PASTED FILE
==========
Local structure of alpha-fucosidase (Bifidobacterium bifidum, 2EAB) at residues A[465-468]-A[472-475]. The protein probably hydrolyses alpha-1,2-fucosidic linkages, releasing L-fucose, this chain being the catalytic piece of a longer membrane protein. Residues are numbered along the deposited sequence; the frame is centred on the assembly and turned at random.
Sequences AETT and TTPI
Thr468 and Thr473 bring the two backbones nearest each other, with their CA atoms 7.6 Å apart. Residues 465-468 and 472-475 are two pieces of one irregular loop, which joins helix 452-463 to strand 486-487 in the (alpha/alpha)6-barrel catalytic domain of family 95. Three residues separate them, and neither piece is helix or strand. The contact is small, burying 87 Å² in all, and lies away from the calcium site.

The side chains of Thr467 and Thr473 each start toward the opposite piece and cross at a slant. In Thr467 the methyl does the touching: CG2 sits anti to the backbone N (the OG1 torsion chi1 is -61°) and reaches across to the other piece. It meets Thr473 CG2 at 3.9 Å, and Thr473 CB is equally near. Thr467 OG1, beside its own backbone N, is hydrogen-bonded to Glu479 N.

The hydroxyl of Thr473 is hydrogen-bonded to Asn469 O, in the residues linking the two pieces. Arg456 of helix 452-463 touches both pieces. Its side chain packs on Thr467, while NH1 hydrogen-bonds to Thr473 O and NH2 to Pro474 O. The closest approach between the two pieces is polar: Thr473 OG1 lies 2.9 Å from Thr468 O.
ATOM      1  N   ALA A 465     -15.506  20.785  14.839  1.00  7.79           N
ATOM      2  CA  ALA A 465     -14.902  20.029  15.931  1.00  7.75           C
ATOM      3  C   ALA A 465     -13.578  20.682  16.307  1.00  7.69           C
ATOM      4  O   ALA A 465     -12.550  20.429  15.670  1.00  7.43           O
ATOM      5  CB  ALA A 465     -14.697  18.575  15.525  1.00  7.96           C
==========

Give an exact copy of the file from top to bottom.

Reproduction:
Local structure of alpha-fucosidase (Bifidobacterium bifidum, 2EAB) at residues A[465-468]-A[472-475]. The protein probably hydrolyses alpha-1,2-fucosidic linkages, releasing L-fucose, this chain being the catalytic piece of a longer membrane protein. Residues are numbered along the deposited sequence; the frame is centred on the assembly and turned at random.
Sequences AETT and TTPI
Thr468 and Thr473 bring the two backbones nearest each other, with their CA atoms 7.6 Å apart. Residues 465-468 and 472-475 are two pieces of one irregular loop, which joins helix 452-463 to strand 486-487 in the (alpha/alpha)6-barrel catalytic domain of family 95. Three residues separate them, and neither piece is helix or strand. The contact is small, burying 87 Å² in all, and lies away from the calcium site.

The side chains of Thr467 and Thr473 each start toward the opposite piece and cross at a slant. In Thr467 the methyl does the touching: CG2 sits anti to the backbone N (the OG1 torsion chi1 is -61°) and reaches across to the other piece. It meets Thr473 CG2 at 3.9 Å, and Thr473 CB is equally near. Thr467 OG1, beside its own backbone N, is hydrogen-bonded to Glu479 N.

The hydroxyl of Thr473 is hydrogen-bonded to Asn469 O, in the residues linking the two pieces. Arg456 of helix 452-463 touches both pieces. Its side chain packs on Thr467, while NH1 hydrogen-bonds to Thr473 O and NH2 to Pro474 O. The closest approach between the two pieces is polar: Thr473 OG1 lies 2.9 Å from Thr468 O.
ATOM      1  N   ALA A 465     -15.506  20.785  14.839  1.00  7.79           N
ATOM      2  CA  ALA A 465     -14.902  20.029  15.931  1.00  7.75           C
ATOM      3  C   ALA A 465     -13.578  20.682  16.307  1.00  7.69           C
ATOM      4  O   ALA A 465     -12.550  20.429  15.670  1.00  7.43           O
ATOM      5  CB  ALA A 465     -14.697  18.575  15.525  1.00  7.96           C